By Paula Marcus
With the New Year behind us it has been a quiet few weeks in the Championship. Wolverhampton Wanderers are still sitting pretty at the top. Hull City and Sunderland are still competing for who will get the double relegation. Clubs are still suffering embarrassing FA cup defeats. Championship clubs are loaning pretty much every Premier League player that isn’t a starter. And then there is Leeds United.
It’s been a while since anyone was really talking about Leeds, well pretty much since Cellino slinked off into the sunset. Bet with a busy few weeks they have become the talk of the division, and not necessarily in a good way. Last week United unveiled their new logo, a log that will take the club forward. In case you missed it, it was printed in last week’s issue of First Touch, once was enough. Now this badge is for the next 100 years, cost who knows how much to put together, and has turned the club into something of a laughing stock.
There are no words to actually describe how bad it is (my Leeds supporting friend tried and failed). It is also yet another example of a club really not understanding British football fans. Whilst it has the right idea and sentiment behind it (the Leeds salute), It seems hard to imagine how they could have come up with a worse design. In fact a quick look at the tweets in reply to the announcement actually shows fans don’t think they could have made a worse job.
What makes the whole situation even more laughable is the fact that apparently the badge was designed in consultation with 10,000 people and took six months to design. So who were these people they consulted with? Fans are always begging clubs to listen to what they have to say, but it isn’t clear who they actually talked with.
There are a few scenarios that might help explain exactly what happened. Firstly, they never state at what point the discussions took place, it might have been right at the start without ever showing anyone the final design.
Secondly, they don’t actually state they are fans, they could have found people who just work there. Finally, they could have been Sheffield fans (or pretty much any other fans, Leeds aren’t exactly top of the popularity chart) who went for the worst design possible. After all who can forget Manchester City ending up naming a stand the Bell End after United fans took over the vote.
Clubs changing their crests is always a slightly contentious issue amongst fans, although most clubs have updated them within the past 50 years so history is less of an issue. But the ethos is usually the same, and it’s hard to imagine fans tattooing that on their arms or kids painting that on their faces (you’d need an art degree to manage it anyway).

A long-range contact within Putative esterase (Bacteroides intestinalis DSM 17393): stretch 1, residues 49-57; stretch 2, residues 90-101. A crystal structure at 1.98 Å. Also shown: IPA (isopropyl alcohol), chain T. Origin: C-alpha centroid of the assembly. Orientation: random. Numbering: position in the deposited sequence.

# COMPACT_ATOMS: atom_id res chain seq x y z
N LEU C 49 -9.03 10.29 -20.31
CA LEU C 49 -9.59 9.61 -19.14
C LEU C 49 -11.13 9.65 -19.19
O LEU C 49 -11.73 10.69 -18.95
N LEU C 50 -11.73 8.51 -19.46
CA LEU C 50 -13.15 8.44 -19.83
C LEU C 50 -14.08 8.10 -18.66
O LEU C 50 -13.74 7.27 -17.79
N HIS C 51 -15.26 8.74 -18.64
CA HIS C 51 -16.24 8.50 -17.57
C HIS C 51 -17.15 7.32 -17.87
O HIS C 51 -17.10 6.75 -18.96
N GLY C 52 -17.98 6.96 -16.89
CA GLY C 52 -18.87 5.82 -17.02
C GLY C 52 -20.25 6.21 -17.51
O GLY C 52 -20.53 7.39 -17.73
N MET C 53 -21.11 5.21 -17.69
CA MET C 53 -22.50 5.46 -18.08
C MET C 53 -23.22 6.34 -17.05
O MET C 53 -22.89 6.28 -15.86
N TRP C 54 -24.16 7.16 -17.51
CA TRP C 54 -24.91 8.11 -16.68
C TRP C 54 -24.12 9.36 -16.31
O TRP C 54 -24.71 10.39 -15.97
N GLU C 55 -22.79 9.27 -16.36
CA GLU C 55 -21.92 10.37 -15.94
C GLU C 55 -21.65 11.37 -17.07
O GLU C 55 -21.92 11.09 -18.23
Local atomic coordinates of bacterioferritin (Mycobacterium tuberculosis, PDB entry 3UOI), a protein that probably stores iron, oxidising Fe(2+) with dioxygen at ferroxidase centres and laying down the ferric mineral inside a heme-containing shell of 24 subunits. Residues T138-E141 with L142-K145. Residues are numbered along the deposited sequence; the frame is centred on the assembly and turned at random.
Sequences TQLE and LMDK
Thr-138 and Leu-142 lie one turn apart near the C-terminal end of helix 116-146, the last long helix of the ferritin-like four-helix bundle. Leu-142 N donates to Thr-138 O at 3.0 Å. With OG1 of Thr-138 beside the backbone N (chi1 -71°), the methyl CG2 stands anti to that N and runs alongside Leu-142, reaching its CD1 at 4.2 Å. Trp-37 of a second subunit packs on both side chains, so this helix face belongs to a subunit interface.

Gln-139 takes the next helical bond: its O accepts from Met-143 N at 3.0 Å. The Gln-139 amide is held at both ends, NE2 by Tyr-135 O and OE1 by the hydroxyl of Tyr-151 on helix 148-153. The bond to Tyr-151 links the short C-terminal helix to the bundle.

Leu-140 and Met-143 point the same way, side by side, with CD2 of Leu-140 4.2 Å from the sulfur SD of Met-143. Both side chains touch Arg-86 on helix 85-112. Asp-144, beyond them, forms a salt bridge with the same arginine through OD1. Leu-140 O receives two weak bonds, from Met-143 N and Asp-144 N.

To make matters even worse, it isn’t just fans that are laughing. Aston Villa mocked Leeds in the build up to last week’s game suggesting that the logo looks like something from Pro Evolution (for those that don’t know, the game manufacturers created club names and logos as they didn’t have the rights to the real ones). It is so bad that even fans from other clubs signed the online petition to change the design. Thankfully the club listened and a new design will be voted on shortly, although I can’t wait to see the shortlist.
But this isn’t the only news out of Leeds in the last two weeks. They have also proved to be the divisions big spenders, shelling out £4.5 ($6.4) million for Middlesbrough’s Adam Forshaw. Forshaw was unhappy at a lack of playing time and he has certainly not gone quietly, criticising Garry Monk’s management style.
In general Football League clubs have kept the spending down in this window, which is a pleasant change from previous attempts to see who can send the most ridiculous amount on a player. Whilst there have still been a large number of transfers, these primarily are in the form of short term loans, or loan to buy deals, which makes Leeds spending seem altogether Premier League.
United will be hoping the experienced midfielders arrival will help them end a poor run of form that has seen them fail to win in six games, including the cup defeat to Newport County. Whilst they are still in with a good chance at bagging a playoff spot, they will be aware that they can’t afford to drop too far off at this point in the season.
That poor run has also seen them rise to the top of the red card table as they finished three of the last four games with ten men, including that Newport game, that’s one more than previous leaders Millwall, and it is just one more thing that manager Christiansen has to deal with. Down the years Leeds, and Millwall for that matter, have hardly been known as the nice guys of the division, but they are one red away from the same number they collected in the last two years combined.
Whilst Leeds fans might be hoping their club manages to only appear in the paper for the right reasons, I’m sure there are plenty of clubs a little jealous of all the attention. After all no press is bad press, unless it is a really bad badge.
Listen to Paula’s latest Championship podcast at Premier Punditry.